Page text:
Generational Marketing Needs A Reboot


Gen Z asked YPulse what brands could do to win them over. 72% of respondents identified more diversity in advertising campaigns as something that companies could employ to appeal to them. A queerbaiting Calvin Klein advertisement featuring heterosexual model Bella Hadid making out with a Brazilian-American CGI avatar is not what Gen Z had in mind.

As Gen Zers have come of consumer age, marketers and advertisers have scrambled and attempted to analyze what teenagers and young adults want from their brands and products. Article after article of generational analysis has warned advertisers that failing to effectively sell a brand to a generation with a $143 billion in spending power can have a long-term detrimental impact on their business – and these articles are right. 

Consequently, why do so many advertisements, aimed at Gen Z, get the formula wrong?

Generational marketing will not attract young customers if brands do not dig deeper past the Gen Z stereotype when trying to understand what teenagers and young adults value. Surface-level, stat-based marketing guides fail to view Gen Z as a multifaceted group of people.

Gen Zers are often stereotyped as progressive, technologically-dependent idealists with a love of memes and a passion for activism. For example, among other changes the generation has brought to the business world, Gen Z’s focus on environmental conservation has made sustainability extremely important when choosing between products.

But every generation holds different values. Fluctuating generational ethics brings changes to all sectors of modern life, including the nature of entrepreneurial ventures. Moreover, every generational cohort is made up of individuals with diverse perspectives. 

Nevertheless, the notion of Gen Z as being a multifaceted group of people remains lost on advertisers. 

Companies’ idea of a cohesive Gen Z comes through engagement approaches like McDonald’s’ and Wendy’s’ Twitter accounts, which, desperately attempting to memeify themselves and call it consumer outreach, obliviously latch onto outdated phrases and trends. Walmart’s attempt to hijack Gen Z’s slanguage is one of a host of advertisements failing to use hip youth hashtags from 2010. And, of course, it is hard to think about Pepsi without being reminded of their poorly-aging and misdirected commercial depicting Kendall Jenner ending police opposition to a youth-led social justice protest by handing an officer a soda. 

Although major corporations are the most prominent offenders in overgeneralizing Gen Z, it is difficult to find many brands who understand young consumers’ wants and needs. 

Just like any other generation, Gen Zers think deeply about the world around them, hold varying opinions as individuals, and can smell pandering behind a screen. The failure of these outreach attempts and advertisements is rooted in the falseness of their conception.  

By nature, generational marketing relies on a simplified, often stereotyped view of an entire age group. However, neither the Gen Z stereotype nor the idea of a generation unified in a singular set of beliefs is real. 

In a 2019 Forbes article, writer Kian Bakhtiari suggests that marketing to an age group as a whole is where companies go wrong.

“We live in a post-demographic world, where patterns of behavior can no longer be predicted by age alone,” Bakhtiari argues. “Therefore, brands need to move away from traditional demographic segments towards tribes: gathered around a shared mindset.”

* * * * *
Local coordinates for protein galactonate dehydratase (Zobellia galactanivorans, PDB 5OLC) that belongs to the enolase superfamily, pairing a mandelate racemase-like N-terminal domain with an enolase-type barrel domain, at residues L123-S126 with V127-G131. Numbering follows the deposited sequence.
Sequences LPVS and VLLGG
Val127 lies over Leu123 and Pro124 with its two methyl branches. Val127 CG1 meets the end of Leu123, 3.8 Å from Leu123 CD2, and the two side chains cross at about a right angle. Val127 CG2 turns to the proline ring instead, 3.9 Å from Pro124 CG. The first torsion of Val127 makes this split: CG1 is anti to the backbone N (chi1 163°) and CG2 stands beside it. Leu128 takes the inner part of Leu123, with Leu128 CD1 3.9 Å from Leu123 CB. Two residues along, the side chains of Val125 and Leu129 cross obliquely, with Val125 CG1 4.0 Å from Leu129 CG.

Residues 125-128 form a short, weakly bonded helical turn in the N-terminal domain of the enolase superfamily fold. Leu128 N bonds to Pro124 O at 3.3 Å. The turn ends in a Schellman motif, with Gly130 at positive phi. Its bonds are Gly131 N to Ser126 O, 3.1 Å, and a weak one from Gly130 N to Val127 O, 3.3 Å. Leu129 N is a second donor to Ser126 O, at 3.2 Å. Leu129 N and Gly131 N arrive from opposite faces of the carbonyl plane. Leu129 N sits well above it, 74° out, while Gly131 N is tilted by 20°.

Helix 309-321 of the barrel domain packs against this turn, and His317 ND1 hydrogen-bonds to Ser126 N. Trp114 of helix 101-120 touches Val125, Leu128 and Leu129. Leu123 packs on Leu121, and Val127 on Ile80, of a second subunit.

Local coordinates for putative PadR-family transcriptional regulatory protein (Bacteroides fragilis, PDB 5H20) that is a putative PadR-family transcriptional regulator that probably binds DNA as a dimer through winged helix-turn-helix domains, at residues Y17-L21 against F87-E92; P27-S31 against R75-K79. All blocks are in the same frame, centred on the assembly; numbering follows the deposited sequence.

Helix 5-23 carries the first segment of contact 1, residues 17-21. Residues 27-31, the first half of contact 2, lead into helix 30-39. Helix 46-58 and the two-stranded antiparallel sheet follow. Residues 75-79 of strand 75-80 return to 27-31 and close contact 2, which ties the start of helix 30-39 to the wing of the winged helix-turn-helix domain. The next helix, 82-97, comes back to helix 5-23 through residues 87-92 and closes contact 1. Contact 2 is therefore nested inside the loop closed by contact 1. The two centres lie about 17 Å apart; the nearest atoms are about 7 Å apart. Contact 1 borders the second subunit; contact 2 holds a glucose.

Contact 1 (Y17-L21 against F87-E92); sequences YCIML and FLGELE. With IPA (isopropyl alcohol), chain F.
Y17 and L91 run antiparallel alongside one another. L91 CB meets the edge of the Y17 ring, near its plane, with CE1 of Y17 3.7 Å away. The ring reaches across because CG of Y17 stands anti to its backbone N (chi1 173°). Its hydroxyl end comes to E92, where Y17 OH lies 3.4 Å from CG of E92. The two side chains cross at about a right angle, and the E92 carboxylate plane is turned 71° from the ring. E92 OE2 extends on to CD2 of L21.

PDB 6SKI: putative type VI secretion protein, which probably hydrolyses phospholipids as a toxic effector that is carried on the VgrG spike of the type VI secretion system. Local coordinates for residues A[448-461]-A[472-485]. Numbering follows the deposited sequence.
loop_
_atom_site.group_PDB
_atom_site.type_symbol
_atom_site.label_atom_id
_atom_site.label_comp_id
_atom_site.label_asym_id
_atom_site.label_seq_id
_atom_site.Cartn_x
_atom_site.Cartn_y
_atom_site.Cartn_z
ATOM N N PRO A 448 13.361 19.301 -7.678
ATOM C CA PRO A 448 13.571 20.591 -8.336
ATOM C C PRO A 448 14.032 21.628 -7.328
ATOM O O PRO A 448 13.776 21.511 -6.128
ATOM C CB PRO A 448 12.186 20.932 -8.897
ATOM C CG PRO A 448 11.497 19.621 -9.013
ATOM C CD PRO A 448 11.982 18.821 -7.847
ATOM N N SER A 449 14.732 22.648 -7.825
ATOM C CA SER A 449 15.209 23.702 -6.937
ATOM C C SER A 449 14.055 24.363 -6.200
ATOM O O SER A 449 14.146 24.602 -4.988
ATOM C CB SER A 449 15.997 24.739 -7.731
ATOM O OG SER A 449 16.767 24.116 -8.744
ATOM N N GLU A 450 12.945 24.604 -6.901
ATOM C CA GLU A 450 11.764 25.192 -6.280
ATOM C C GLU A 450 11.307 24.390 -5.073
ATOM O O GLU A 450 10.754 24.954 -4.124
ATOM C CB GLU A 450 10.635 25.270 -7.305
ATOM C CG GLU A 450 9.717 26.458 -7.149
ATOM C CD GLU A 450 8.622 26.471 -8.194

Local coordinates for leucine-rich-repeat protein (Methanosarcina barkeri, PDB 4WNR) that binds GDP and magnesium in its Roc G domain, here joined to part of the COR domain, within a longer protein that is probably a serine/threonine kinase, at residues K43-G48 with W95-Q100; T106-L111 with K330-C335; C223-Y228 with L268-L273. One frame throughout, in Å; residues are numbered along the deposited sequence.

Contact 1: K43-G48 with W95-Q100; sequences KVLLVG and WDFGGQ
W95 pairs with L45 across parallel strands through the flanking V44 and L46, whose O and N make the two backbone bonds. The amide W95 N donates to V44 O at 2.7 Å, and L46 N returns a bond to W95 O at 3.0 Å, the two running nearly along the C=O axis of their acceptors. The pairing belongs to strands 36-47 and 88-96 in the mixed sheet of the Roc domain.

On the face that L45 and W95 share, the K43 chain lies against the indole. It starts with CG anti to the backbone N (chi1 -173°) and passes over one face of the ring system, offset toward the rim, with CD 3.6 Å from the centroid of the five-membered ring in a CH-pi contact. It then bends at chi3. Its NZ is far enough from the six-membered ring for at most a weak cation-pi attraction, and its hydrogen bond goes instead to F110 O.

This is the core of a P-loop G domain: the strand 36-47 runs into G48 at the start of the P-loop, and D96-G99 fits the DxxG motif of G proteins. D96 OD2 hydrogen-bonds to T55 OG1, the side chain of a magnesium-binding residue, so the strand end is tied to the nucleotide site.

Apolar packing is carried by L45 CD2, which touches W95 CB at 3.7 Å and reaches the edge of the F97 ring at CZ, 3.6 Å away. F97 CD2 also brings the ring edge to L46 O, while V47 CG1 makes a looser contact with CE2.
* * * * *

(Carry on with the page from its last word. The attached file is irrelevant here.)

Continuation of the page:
Tribes, or groups of people with a unified mindset, do not all have a specific age. The introduction of tribes in the advertisement world would shift the definition of a marketing demographic from being about race, class, or age and toward being about a cohort of like-minded individuals with similar consumer demands. 

An excellent example of a company that has achieved success while facilitating individual tribes would be TikTok, a Gen Z favorite. TikTok’s surge in popularity amongst Gen Zers has brought with it millions of different videos made by the youngest smartphone-wielding generation. As more users have joined the app, sides of TikTok were created. 

“TikTokers are assigning labels for their different interests and communities within the app, calling them the ‘sides’ of TikTok,” explains Gen Z pop-culture writer Liz Sommer. “The sides of TikTok are marked by their distinct creators, hashtags, sounds, skit formats, memes, and challenges… while also building strong communities and subcultures based on interests in particular types of content.” 

TikTok sides demonstrate the fact that Gen Z is not a unified generation. Instead, Gen Z is a group of individuals with varying interests who happen to be of similar ages.

If anything, the example of a fractured Gen Z presented by TikTok could be a goldmine for marketers and entrepreneurs who want to perform well with specific groups and young people simultaneously. Narrowing marketing visions to specialized groups with related characteristics can create a robust and loyal following of consumers who recommend products and services to their peers. After all, age alone cannot determine individuals’ identities, needs, or wants.

Ultimately, marketing to 2 billion people as a cohesive group with rigid characteristics is unhelpful to brands hoping to understand a generation and contributes to negative generational stereotypes and an army of young, dissatisfied consumers. 

“There’s as much diversity within generations as there is between them. To think otherwise strips people of individual agency,” Bakhtiari says. “Young people are not a monolithic marketing segment. To treat them as such says more about the prevalence of lazy marketing than it does about the audience in question.”